April 10, 2008 -- As higher-performance 32-bit processor cores begin to make large gains into the microcontroller (MCU) space currently dominated by 8- and 16-bit devices, chip architects are facing similar challenges in system design that PC designers faced about a decade ago. While the speed and performance of the new cores has increased, some of the key supporting technologies have not kept up, resulting in severe performance bottlenecks.
Most microcontrollers rely completely on internal memory devices of two types. Moderate amounts of SRAM provide the required data storage space, and NOR FLASH provides the instruction and constant data space.
Embedded SRAM technology is keeping pace with the increase in both size and operation speed of the new 32-bit cores. Mature SRAM technology is easily available in the 10ns (100 MHz) operational range and is cost-effective at this speed grade for the typical RAM sizes required by microcontrollers.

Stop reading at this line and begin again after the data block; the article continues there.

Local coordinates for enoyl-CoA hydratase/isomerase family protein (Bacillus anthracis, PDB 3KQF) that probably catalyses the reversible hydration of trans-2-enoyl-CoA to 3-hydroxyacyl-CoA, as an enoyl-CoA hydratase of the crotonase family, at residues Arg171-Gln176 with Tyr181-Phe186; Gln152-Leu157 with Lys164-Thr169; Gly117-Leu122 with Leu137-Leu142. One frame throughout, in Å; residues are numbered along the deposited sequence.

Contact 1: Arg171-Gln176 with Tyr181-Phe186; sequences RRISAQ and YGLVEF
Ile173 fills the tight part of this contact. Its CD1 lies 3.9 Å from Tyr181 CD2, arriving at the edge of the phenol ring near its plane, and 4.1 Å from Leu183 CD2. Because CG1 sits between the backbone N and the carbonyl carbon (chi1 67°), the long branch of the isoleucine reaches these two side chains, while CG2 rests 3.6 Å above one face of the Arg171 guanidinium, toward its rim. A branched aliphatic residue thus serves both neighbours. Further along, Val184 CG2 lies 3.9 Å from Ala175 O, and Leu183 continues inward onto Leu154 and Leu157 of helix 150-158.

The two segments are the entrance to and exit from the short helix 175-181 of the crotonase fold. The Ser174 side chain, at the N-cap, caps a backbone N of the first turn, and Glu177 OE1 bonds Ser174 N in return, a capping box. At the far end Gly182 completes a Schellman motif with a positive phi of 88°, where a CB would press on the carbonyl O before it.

But standard NOR FLASH is lagging behind the basic 32-bit core clock speed by almost an order of magnitude. Current embedded NOR FLASH technology is sitting at around 50ns (20MHz) access times. This introduces a real bottleneck in the ability to transfer data between the FLASH device and the core, since the core can waste several clock cycles waiting for the specific instruction to be retrieved by the FLASH memory.
By Bob Martin. (Martin is a Senior Applications Engineer for MIPS Technologies, Inc.)
This brief introduction has been excerpted from the original copyrighted article.
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